In the attempt to provide a definition of Outdoor training, we may rely on the definition by Rotondi:

«These are educational paths within a natural setting whereby participants meet outside of rigid and consolidated roles and organizational contexts and go through emotionally-engaging learning experiences, thus dealing with new and often unforeseeable tasks and situations, thinking about what has happened and therefore developing target skills and the ability to learn from experience» (Rotondi 2004).

As the author rightly points out, the last method is indeed the only one out of five that tries to combine different spheres of learning. As a matter of fact, although physical exercise only has a secondary relevance, it will involve the body of the participating individual but also the sphere of emotions. Outdoor Training can therefore be defined as a paradigm for holistic learning, easily applicable to daily working environments, provided it is properly led by the trainer in the debriefing8 phase.

6. Case study: cometa camp 2015

The second part of our research intended to explore the effectiveness of outdoor training  in the field, namely within a school system, with the aim to enact a protocol for action and management of school activities previously agreed-upon during ordinary classes through experience. In order to improve learning as well as the ability to put in practice conceptual propositions through real experience, a full day of outdoor training was proposed. This outdoor training took place on July 3, 2015 in an outdoor field, properly equipped for the planned activities and was attended by 24 employees of Cometa Formazione including teachers, tutors  and special education teachers.  Please note that the multifarious character of staff involved in such initiative was a valuable asset with regard to the preset goals; if better cooperation and collegiality amongst different players in education can flourish,  positive outcomes may as well be accomplished when such training methodology is addressed only to the Teaching Staff, in case some school institute only have this feature.

6.1 First part: Briefing

The training day opened with a short briefing to introduce the agenda and the preset goal, whereby a summary of work carried out in the class about sharing a common protocol for all colleagues was given; the participants were then subdivided into two groups, each supervised by a designated instructor. For this part of the day, subdivision into two groups was merely instrumental to a better management of planned activities, without introducing any competitive element.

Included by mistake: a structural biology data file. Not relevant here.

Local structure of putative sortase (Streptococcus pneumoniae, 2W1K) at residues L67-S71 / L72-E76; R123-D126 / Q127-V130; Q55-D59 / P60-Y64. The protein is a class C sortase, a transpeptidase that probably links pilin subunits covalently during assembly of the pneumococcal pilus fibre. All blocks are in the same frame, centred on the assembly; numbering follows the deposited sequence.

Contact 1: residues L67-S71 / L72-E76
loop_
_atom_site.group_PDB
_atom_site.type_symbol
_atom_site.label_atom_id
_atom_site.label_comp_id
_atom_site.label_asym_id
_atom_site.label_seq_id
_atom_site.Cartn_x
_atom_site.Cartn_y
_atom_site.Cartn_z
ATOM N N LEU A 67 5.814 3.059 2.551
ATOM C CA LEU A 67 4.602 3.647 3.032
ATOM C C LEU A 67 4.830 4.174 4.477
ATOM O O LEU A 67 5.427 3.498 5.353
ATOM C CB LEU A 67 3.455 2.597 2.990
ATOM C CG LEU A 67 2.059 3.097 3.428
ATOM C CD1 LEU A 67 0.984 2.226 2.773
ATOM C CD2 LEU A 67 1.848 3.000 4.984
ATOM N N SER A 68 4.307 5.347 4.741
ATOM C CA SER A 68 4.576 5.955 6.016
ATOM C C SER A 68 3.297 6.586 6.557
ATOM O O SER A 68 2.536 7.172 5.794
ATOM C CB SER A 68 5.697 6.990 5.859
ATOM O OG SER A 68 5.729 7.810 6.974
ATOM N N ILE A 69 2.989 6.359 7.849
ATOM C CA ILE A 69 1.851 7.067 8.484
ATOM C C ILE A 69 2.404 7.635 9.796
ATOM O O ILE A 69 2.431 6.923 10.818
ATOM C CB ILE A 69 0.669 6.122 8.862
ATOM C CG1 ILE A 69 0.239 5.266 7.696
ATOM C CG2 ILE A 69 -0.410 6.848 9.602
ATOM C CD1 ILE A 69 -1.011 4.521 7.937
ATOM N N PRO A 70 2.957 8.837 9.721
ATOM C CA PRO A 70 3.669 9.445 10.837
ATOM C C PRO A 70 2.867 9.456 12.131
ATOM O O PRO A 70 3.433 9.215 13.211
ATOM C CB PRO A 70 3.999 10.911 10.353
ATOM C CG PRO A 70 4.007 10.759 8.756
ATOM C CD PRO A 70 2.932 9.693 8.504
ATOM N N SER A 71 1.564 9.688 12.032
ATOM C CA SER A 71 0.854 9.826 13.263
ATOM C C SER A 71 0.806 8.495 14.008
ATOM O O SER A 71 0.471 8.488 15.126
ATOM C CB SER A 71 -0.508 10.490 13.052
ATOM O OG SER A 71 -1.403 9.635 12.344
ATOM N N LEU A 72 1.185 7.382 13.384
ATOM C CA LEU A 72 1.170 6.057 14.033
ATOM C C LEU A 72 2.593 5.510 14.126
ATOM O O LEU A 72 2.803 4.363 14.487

6.2 Second part:  propaedeutic activities

In order to create both emotional and psycho-physical awakening and connection, each group was led by the relevant instructor to complete a selection of activities aimed at prompting the body to respond to unusual situations, with a remarkable emotional prompt factor caused by some tests that purposely touched upon inner aspects that everyday life only deals with marginally. The proposition included, for example, completion of dynamic tree trails of various kinds to regain awareness of one’s own body structure, as well as situations where most commonly-widespread fears (achluophobia, acrophobia,  claustrophobia) were tested and mastered, thus gaining more self-confidence in one’s own potentiality.  As you may imagine, physical and emotional aspects were extensively prompted in this first part of the day, thus enabling the individuals to develop an increased self-awareness within a certain action.

6.3 Third part: communication, leadership and trust

After a lunch break where participants were purposely left free to intermingle as they liked, the two groups were further subdivided into two other sections. The resulting four crews were then given 30 seconds of time to independently choose a leader that would guide them through a forest that no other group member had previously explored. All the individuals, except for the leader, were blindfolded and they were required to pick up small objects scattered throughout the path following only verbal instructions given by the leader. You can easily imagine how, through this simple activity, the three factors (communication, leadership, trust) were stimulated and acted upon in a different way by each crew.

6.4 Fourth part: collaborating according to a preset method (protocol)

Two working groups were restored by pairing the four crews of the former activity. Each group was assigned a specific product (in this case a shelter) with some preset characteristics to be built within a precise timeframe (1 hour) using initially declared resources (materials collected in the forest).